This past week, Jewish friends and families across the world came together round the Passover Seder table. At many of those tables, there was an empty chair(s) for a loved one – a grandparent, parent, spouse, sibling, friend, cousin, or even a child – who has died. Unlike the symbolic bite of bitterness (Maror) that is quickly washed away with the tasty festive meal (Shulchan Orech), the pain of that empty chair finds no relief, whether it has been so for months or many years.
A week earlier, before Passover began, 16 young Jews in their 20s and 30s from around New York City sat around a table for the first ever Grief Group Seder, hosted by Sutton Place Synagogue with the support of Plaza Jewish Community Chapel. The Haggadah we created for the event called it “A Seder for when things aren’t so B’Seder,” punning on the Hebrew phrase “Lo B’seder,” which means “not ok” and literally translates as “out of order.” The Mishnah (Pesachim 10:4) teaches that the Seder story should proceed “M’gnut L’shevach” —from shame to praise. However, since the grief journey is far from linear (remember: Out of order / Lo B’Seder), our Seder jumped around the typically ordered Seder steps and prescribed arc from sadness to joy.
We began by opening the door for Elijah, thereby welcoming in the presence of all of those not physically with us. We removed the place setting from one spot at the table to sacralize and memorialize the communally shared empty chair. Our Seder continued by having the participants place an object on a seder plate that helped invite the memory of their loved one to our Seder. As each participant helped fill our centerpiece with baseball gloves, photographs, jewelry and craft items, and more, they shared beautiful stories of their passed loved ones through smiles and through tears.
We walked through most of the Seder steps, but with special prompts and questions — e.g. Karpas: How do you relate to your tears? Have you been surprised by moments when you did or did not cry? What’s the strangest circumstance where you started crying? The Mishnah (Pesachim 10:5) commands us to see ourselves as if we had left Egypt, and these participants brought new meaning to our timeless stories and rituals through their life experiences.
We asked and answered our own Four Questions, we reflected on the Four Children as examples of the stages of grief, and we paired the traditional Psalms of praise (Hallel) with Psalms of protest that give voice to those who want to call out to God but feel hurt and betrayed by God. We ended our Seder on the optimistic note of “L’shanah Haba’ah / Next year,” offering intentions and hopes for ourselves, our families, and our world in the coming year.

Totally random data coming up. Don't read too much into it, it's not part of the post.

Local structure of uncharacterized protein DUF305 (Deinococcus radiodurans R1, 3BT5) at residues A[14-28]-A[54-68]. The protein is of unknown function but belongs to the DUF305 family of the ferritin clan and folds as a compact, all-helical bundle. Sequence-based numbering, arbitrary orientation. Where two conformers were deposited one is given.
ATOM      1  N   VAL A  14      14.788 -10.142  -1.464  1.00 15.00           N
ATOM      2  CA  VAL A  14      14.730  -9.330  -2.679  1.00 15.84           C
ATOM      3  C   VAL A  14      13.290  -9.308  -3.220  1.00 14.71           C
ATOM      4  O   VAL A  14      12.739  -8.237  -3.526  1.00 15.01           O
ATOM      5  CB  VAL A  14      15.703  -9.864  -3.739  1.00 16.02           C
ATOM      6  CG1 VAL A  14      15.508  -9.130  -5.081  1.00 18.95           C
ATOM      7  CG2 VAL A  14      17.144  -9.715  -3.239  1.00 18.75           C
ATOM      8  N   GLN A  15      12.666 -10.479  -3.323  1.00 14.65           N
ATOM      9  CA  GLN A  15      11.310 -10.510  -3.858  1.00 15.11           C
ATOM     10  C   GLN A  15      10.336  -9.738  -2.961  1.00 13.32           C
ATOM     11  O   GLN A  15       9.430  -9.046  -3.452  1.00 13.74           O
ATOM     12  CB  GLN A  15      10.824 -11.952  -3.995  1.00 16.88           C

The Grief Group Seder emerged from a monthly Jewish Young Professionals (YP) Grief Group that I launched in 2021 as the Rabbinic Intern at Sutton Place Synagogue. A few of our YP leaders had lost parents, and they expressed interest in having a space to meet people their age to share and process their experience with death and grief. Since then, we have met monthly over Zoom with dozens of participants, all of whom are members of the dreadful club that nobody wants to be in. The attendees live around the New York area and come from a wide range of Jewish backgrounds. This Seder was just our second ever in-person gathering, with hopes for more in the future.
Everyone’s grief journey is unique, but YPs are forced to navigate social and professional orbits with peers and colleagues who typically cannot relate to their experience with loss. Young people hit milestones – like graduation, new careers, engagement, marriage, and having children of their own – that many of their peers celebrate with two living parents. Our group is a space to reflect upon those shared experiences and to feel seen, heard, and validated by the only people who truly get it.
The Grief Group is a confidential space reserved only for those who belong to this unfortunate community, but I want to provide this window into our program to help destigmatize and spread grief support and advocacy in Jewish community. I have had people around the country asking me to connect them with their local Jewish grief group. Some communities do offer these types of groups, but most do not. I hope that synagogues, Hillels, Moishe Houses, JCCs, and Jewish family services organizations will look to partner with mental health professionals who specialize in bereavement to help train our Jewish communal professionals, so that these young adult grief support services can become more widely available.
While that one chair will always feel empty, we can do our best to make sure that the rest of the table feels full.